Ruben  Navarrette Jr.,
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Democrats in Congress bristle when Republicans accuse them of wanting to "cut and run" in Iraq. But here at home, in terms of the politics of the war, that's exactly what they're doing.

Democrats have decided that the Iraq conflict is one ugly baby, and they're right about that. But from their rhetoric and short memories, you'd never know they were directly involved in its conception.

That became evident when Rep. Susan Davis, D-Calif., a member of the House Armed Services Committee, sat down for a meeting with the editorial board of The San Diego Union-Tribune. When asked what might happen in Iraq if Democrats reclaimed the House of Representatives next month, and possibly the White House in 2008, Davis tried to temper expectations by blaming Republicans for botching the war effort.

"Well," she said, "you know, it's always difficult to clean up someone else's mess."

Let's recap. A majority of Democrats in Congress voted to give President Bush the authority to go to war in Iraq in 2002, and then voted -- more than once -- to continue to fund the effort. Some Democrats even hit the talk shows early on and made the case that Saddam Hussein had weapons of mass destruction, or that a war in Iraq figured into the war on terror. And in the 2004 Democratic primary, the most outspoken critic of the war -- former Vermont Gov. Howard Dean -- was treated by several of his opponents as some crazy uncle who didn't understand the stakes in Iraq or the weight of decisions that had to be made by Democratic members of Congress.

Members such as Sen. John Kerry, D-Mass. After Kerry became their presidential nominee, Democrats put on quite a show at their national convention, where -- despite the anti-war leanings of delegates -- one speaker after another talked tough, saluted the flag and promised to hunt down terrorists wherever they were.

And now, Democrats want to turn on a dime and pretend as if the Iraq War is someone else's mess. With Iraq embroiled in civil war and U.S. troops overstaying their welcome, it's a mess all right. But let's be clear: It's a mess that Democrats helped make.

What's unclear is where they intend to go from here if they get the chance to lead the country. Many opponents of the war take it as a given that if the Democrats take the White House, an immediate pullout of U.S. troops would commence.

How can anyone be certain what would happen under a Democratic regime when Democrats themselves don't seem to know from day to day? This is a party that has, since the war began, tried to have it both ways.

On the one hand, Democrats wanted to appear strong and resolute in support of a president who toppled a dictator and liberated an oppressed people while putting to rest doubts that their party could be trusted to maintain national security. At the same time, they recognized that their base -- made up as it is of rabid Bush haters -- became energized whenever it got a glimpse of someone who opposed the war.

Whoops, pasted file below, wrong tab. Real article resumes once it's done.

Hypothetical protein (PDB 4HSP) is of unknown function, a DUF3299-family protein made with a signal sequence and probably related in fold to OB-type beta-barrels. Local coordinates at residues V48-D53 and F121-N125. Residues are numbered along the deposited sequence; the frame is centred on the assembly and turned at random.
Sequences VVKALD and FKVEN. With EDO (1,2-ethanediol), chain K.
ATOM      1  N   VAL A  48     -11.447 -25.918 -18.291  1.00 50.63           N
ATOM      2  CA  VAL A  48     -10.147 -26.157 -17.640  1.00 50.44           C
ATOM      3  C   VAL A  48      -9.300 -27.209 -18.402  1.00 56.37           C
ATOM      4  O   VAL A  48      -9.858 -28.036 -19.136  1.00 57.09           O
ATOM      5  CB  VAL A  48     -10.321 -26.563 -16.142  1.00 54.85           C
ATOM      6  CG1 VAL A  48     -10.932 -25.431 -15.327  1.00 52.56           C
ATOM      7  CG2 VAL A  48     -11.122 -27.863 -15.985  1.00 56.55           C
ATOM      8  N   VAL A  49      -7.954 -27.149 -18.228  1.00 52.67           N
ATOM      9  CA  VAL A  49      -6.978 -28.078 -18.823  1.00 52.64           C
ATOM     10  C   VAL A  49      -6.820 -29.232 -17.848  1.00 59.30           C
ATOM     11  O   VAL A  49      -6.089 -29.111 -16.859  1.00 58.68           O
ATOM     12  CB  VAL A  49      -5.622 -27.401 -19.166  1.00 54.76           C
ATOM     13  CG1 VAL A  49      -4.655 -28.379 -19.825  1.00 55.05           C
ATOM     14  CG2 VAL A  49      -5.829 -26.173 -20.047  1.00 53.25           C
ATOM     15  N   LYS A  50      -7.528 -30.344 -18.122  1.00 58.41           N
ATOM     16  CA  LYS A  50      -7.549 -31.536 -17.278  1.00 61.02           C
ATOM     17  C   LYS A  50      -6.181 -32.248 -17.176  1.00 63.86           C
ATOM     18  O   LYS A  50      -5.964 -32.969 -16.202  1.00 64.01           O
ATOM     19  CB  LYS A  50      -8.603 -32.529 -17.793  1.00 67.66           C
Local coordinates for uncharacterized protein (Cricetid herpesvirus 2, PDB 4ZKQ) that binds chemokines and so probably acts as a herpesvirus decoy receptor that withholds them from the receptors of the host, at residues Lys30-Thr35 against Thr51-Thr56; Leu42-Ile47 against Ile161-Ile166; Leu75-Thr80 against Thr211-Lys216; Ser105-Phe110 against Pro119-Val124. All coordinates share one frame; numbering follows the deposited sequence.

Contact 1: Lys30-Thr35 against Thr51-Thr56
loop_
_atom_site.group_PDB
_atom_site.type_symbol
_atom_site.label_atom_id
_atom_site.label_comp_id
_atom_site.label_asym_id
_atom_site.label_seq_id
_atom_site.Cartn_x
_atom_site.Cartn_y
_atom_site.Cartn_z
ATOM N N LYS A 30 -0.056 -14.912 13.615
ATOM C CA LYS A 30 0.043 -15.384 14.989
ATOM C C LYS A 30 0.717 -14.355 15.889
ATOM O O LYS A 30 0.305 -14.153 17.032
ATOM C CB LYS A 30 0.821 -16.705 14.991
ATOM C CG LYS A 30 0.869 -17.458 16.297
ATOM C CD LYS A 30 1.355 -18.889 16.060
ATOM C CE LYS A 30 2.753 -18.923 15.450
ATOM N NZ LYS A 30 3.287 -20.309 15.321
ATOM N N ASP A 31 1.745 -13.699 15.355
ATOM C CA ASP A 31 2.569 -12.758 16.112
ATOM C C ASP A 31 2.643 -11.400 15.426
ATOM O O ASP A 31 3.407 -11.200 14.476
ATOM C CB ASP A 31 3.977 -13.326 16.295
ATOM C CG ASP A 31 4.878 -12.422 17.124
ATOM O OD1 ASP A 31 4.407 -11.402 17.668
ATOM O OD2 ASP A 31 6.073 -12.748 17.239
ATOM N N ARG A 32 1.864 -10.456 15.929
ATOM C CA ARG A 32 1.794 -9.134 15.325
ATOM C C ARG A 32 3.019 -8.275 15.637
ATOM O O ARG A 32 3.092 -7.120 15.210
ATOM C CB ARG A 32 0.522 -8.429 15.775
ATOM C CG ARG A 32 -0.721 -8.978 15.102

Reconciling all that isn't easy but Chris Wallace, host of "Fox News Sunday," gave Kerry a chance to do it during a recent interview. Wallace noted that in 2004, after it was clear that there were no weapons of mass destruction in Iraq, Kerry insisted that -- knowing that -- he would have still voted to give the president the authority to go to war. Wallace contrasted that with what Kerry said just last week about how there was "nothing in my life in public service I regret more" than voting for the Iraq War resolution. What changed? Wallace asked.

Kerry said it came down to bad management of the war itself, and that the administration had abused its authority and made a series of mistakes including isolating America.

True, perhaps. But, given what we know about Kerry, that's not the real reason for his conversion. This is: While Kerry spent 2004 trying to convince the country that he was strong enough to lead at a time of war, now he's gearing up to run for president again and eager to woo the anti-war left. Along the way, Kerry has gotten tangled up in knots. The same goes for other Democrats. Caught between pragmatism and principle, it's not always clear they know which is which.

No wonder Democrats want to run away from this issue. Wouldn't you?

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Ruben Navarrette Jr.,

Ruben Navarrette Jr. is a columnist and editorial board member of The San Diego Union-Tribune.

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